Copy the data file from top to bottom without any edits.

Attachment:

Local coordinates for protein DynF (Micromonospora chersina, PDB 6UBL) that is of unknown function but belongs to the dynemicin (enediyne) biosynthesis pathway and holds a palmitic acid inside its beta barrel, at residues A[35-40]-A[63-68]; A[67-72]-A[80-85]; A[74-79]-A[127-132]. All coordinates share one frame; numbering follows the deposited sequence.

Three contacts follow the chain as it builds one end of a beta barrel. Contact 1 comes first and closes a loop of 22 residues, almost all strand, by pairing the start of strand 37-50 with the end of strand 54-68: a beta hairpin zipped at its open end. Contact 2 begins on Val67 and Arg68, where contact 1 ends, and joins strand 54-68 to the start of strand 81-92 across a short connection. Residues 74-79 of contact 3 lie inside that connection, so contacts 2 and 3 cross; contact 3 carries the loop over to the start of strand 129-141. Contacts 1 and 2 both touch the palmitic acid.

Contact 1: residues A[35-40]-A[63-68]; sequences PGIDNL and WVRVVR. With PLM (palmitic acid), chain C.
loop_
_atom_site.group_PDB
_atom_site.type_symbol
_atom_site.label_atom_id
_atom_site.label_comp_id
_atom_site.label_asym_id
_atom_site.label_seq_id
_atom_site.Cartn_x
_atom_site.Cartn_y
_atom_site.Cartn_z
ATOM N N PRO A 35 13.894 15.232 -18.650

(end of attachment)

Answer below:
Local coordinates for protein DynF (Micromonospora chersina, PDB 6UBL) that is of unknown function but belongs to the dynemicin (enediyne) biosynthesis pathway and holds a palmitic acid inside its beta barrel, at residues A[35-40]-A[63-68]; A[67-72]-A[80-85]; A[74-79]-A[127-132]. All coordinates share one frame; numbering follows the deposited sequence.

Three contacts follow the chain as it builds one end of a beta barrel. Contact 1 comes first and closes a loop of 22 residues, almost all strand, by pairing the start of strand 37-50 with the end of strand 54-68: a beta hairpin zipped at its open end. Contact 2 begins on Val67 and Arg68, where contact 1 ends, and joins strand 54-68 to the start of strand 81-92 across a short connection. Residues 74-79 of contact 3 lie inside that connection, so contacts 2 and 3 cross; contact 3 carries the loop over to the start of strand 129-141. Contacts 1 and 2 both touch the palmitic acid.

Contact 1: residues A[35-40]-A[63-68]; sequences PGIDNL and WVRVVR. With PLM (palmitic acid), chain C.
loop_
_atom_site.group_PDB
_atom_site.type_symbol
_atom_site.label_atom_id
_atom_site.label_comp_id
_atom_site.label_asym_id
_atom_site.label_seq_id
_atom_site.Cartn_x
_atom_site.Cartn_y
_atom_site.Cartn_z
ATOM N N PRO A 35 13.894 15.232 -18.650